I recently read Word by Word: The Secret Life of Dictionaries, a book by Kory Stamper, a lexicographer at Merriam-Webster. For anyone who has even a passing interest in words, definitions, or dictionaries, it is fascinating. I highly recommend it and I’m not alone. The book has garnered positive reviews in publications such as the New York Times, The Atlantic, and The New Yorker. Stamper was entertainingly interviewed by Terry Gross on Fresh Air on NPR.
As Stamper makes clear, modern dictionaries, at least the ones produced by Merriam-Webster, define words to reflect actual usage by actual people in real life. They are “descriptive” (meaning they reflect how words are used) not “prescriptive” (how they ought to be used), though those terms can blur at the edges.
The English language is not static: words are created all the time and meanings and connotations evolve as the years, decades, and centuries pass. At some point, enough people use a new word in a sustained and meaningful way that lexicographers consider it for inclusion in a dictionary.
Stamper’s employer publishes several dictionaries, but the focus is on two: the Merriam-Webster’s Collegiate Dictionary, Eleventh Edition (225,000 entries), and Webster’s Third New International Dictionary, Unabridged (476,000 entries). According to Merriam-Webster, the Collegiate is the best-selling American dictionary and the Unabridged is the biggest. (In 1843, G & C Merriam Co. bought the rights to Noah Webster’s famous American Dictionary of the English Language, though it later lost exclusive rights to the “Webster” name.)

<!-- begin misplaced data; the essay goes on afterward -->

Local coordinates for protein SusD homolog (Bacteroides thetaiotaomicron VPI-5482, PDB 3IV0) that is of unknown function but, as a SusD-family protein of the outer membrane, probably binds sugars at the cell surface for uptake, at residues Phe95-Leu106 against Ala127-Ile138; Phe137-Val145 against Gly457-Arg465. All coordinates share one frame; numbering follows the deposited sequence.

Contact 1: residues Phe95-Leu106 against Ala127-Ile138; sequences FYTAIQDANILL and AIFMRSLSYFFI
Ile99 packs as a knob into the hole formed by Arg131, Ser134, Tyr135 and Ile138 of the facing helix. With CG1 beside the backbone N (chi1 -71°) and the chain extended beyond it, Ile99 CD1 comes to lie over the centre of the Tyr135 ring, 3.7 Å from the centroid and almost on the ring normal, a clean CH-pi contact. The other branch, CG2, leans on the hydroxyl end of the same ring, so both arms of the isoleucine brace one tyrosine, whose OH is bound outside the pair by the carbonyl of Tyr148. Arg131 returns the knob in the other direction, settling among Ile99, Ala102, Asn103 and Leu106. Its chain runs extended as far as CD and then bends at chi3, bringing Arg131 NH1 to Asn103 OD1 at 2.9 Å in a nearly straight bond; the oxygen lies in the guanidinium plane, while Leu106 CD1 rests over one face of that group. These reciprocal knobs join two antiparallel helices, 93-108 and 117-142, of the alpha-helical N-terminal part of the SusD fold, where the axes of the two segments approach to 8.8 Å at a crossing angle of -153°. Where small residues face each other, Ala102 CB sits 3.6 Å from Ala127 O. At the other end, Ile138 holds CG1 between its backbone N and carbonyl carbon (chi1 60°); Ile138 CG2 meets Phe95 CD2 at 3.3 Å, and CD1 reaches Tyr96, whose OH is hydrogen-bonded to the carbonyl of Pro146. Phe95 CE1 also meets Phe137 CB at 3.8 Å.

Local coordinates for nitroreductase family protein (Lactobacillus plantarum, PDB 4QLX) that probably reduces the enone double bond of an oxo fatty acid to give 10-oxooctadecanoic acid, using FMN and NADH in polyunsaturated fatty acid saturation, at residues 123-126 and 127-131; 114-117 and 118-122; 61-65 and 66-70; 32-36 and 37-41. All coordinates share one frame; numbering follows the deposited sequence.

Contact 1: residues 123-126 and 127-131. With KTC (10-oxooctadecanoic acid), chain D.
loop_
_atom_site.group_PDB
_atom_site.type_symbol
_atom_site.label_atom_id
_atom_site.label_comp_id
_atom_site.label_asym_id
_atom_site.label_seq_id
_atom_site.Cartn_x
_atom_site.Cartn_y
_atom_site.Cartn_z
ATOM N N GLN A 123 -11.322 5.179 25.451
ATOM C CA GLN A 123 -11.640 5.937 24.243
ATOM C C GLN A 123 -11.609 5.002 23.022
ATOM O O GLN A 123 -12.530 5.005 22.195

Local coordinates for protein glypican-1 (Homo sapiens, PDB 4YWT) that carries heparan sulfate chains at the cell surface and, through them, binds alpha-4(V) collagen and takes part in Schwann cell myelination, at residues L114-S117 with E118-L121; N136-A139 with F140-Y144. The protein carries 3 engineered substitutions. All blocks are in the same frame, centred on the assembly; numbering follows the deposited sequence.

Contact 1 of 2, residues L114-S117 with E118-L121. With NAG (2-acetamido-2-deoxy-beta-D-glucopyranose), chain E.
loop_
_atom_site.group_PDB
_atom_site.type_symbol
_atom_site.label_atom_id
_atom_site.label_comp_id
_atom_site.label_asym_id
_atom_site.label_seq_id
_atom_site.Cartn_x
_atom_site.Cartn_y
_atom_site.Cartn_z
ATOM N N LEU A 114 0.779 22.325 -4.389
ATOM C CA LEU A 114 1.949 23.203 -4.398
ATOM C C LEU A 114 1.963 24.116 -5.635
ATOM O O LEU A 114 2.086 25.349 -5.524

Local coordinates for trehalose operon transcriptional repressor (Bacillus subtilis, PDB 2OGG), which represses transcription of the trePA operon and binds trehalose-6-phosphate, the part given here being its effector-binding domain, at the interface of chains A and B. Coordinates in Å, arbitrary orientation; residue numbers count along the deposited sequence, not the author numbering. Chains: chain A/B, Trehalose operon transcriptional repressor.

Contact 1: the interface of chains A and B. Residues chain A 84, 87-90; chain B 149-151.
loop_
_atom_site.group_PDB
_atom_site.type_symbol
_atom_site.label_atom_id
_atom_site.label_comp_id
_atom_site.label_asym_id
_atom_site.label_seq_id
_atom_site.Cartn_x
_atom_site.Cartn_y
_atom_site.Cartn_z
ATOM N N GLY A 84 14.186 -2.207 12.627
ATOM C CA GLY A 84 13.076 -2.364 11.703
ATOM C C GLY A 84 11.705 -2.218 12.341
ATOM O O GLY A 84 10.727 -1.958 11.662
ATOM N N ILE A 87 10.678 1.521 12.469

Producing a dictionary, or a new edition of an existing dictionary, is a daunting task. Stamper presents a compelling argument that the time between the 10th (1993) and 11th (2003) editions of the Collegiate was barely enough time to methodically wade through mountains of material in the English language to: (1) add new words, and (2) update all of the definitions of existing words.
Given the tasks of the job and the professional self-selection that must occur, I imagine lexicographers, like birders, often find themselves paying rapt attention to things others don’t notice at all. (It is perhaps worth mentioning that Stamper twice notes the mockingbird that nested outside the window of her home office, though not in flattering terms.)
Since the election in 2016, Merriam-Webster has experienced something of a cultural resurgence. It has seen a surprising uptick in its social media presence, particularly its topical, opinionated, and sometimes political posts and tweets. The Merriam-Webster Twitter account has more than 600,000 followers, which is impressive for a staid company full of lexicographers who toil in anonymity creating reference books.
That’s all well and good, but how do Merriam-Webster dictionaries treat birders?
The Collegiate does define the word “birder” (“a person who birds”) and “bird watcher” (“a person who watches and identifies wild birds”). The online version tells us that “birder” is in the bottom 30% of words, which, for better or worse, cannot be unexpected.